New York City Bans Inquiries About Applicants’ Salary History
On May 4, 2017, Mayor Bill de Blasio signed a bill amending the New York City Human Rights Law that will prohibit all New York City employers from inquiring about a prospective employee's salary history. Effective October 31, 2017, it will be an "unlawful discriminatory practice" to inquire about the salary history of a job applicant or to rely on salary history to determine a prospective employee's salary, unless the applicant voluntarily shares the information. New York City's stated purpose of the law is to reduce the likelihood of perpetuating existing gender pay inequity.
Employers with operations in New York City should immediately review their recruiting and hiring practices and consult with legal counsel to ensure future compliance with the new legislation. For your convenience, an overview of the new ban on salary history inquiries is below.
What Inquiries Are Banned?
The new legislation makes it an "unlawful discriminatory practice" to make any inquiry regarding a job applicant's salary, with very limited exceptions. This includes asking the applicant, the applicant's current or former employer, or a current or former employee or agent of the applicant's current or prior employer. The employer is also prohibited from relying on an applicant's salary history to determine the salary, benefits, or other forms of compensation, including in the negotiation of a contract. For example, if the prospective employer discovers the applicant's salary history during a background check, it may not be considered in any salary determination.
May an Employer Ever Consider Salary History?
Notwithstanding the above, if an applicant "voluntarily and without prompting" discloses his or her salary history, then the employer may use this information to help determine the salary, benefits, and other compensation of the position. In such cases, the employer may also verify the salary history.
What Is Included in "Salary History"?
"Salary history" includes current or prior wages, benefits, and any other form of compensation. Salary history does not include any objective measure of the applicant's productivity, such as revenue, sales, or other production reports.
May Employers and Applicants Discuss Salary at All?
Yes. Employers and applicants may discuss:
- the proposed or anticipated salary (or salary range) for the position;
- the applicant's salary expectations;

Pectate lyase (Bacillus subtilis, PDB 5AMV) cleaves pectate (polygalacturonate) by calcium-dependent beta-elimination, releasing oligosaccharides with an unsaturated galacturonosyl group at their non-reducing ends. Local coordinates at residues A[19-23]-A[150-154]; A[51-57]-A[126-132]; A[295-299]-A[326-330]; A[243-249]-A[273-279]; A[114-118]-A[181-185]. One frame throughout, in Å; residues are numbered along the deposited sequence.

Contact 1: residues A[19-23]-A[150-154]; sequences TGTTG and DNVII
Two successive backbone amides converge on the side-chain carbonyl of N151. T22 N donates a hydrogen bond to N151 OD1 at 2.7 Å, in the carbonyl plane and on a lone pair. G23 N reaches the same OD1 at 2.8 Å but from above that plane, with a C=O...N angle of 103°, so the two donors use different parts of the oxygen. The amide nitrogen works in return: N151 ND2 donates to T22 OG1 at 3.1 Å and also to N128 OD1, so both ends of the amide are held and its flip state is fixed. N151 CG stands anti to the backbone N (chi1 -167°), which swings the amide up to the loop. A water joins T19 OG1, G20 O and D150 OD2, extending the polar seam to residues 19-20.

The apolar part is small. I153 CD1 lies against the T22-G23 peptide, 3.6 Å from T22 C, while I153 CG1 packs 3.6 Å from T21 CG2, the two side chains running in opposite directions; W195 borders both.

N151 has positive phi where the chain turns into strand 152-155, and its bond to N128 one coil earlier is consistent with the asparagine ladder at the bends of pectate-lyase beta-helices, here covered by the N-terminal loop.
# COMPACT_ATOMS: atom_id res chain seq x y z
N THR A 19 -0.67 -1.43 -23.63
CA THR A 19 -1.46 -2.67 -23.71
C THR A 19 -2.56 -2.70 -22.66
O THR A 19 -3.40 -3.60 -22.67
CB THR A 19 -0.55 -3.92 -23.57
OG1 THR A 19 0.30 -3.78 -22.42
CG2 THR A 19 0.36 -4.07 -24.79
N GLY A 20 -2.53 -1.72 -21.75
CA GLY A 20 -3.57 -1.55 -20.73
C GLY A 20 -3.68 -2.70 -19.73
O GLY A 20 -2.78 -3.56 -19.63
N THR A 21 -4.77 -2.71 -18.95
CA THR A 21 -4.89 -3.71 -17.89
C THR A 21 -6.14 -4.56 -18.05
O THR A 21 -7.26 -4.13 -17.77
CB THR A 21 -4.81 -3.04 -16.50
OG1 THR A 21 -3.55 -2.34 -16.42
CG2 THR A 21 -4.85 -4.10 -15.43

- whether the applicant would be forfeiting equity or deferred compensation by taking the position; and
- other objective measures of the applicant's performance, such as revenue or sales attributable to the employee's job history.
When Does the Ban Apply?
The ban applies during all stages of the employment process. The ban does not apply to internal transfers or promotions.
What Are the Penalties for Noncompliance?
Pursuant to New York City Administrative Code § 8-126, where the New York City Commission on Human Rights finds an unlawful discriminatory practice, it may impose a civil penalty of up to $125,000. In the case of "willful, wanton or malicious acts," the penalty may go up to $250,000. Individuals may also file a civil action and seek relief in the form of back pay, front pay, compensatory damages, and attorney's fees.
How Can Employers Prepare for Implementation of the Ban?
Employers should engage in a few best practices to prepare for the ban, including:
- review applications, hiring practices, and related policies to eliminate all questions regarding compensation or salary history;
- review the new legislation with all people involved in the recruiting and hiring process and make sure that they are properly trained;
- be careful not to "prompt" an applicant into disclosing salary history;
- ensure that salaries are established in compliance with all laws, including the federal and state Equal Pay Acts;
- consider setting salaries or salary ranges for a position at the onset of the hiring process; and
- employers may include questions on job applications and in interviews regarding salary expectations.
The law will go into effect on October 31, 2017.
Read the text of the new law.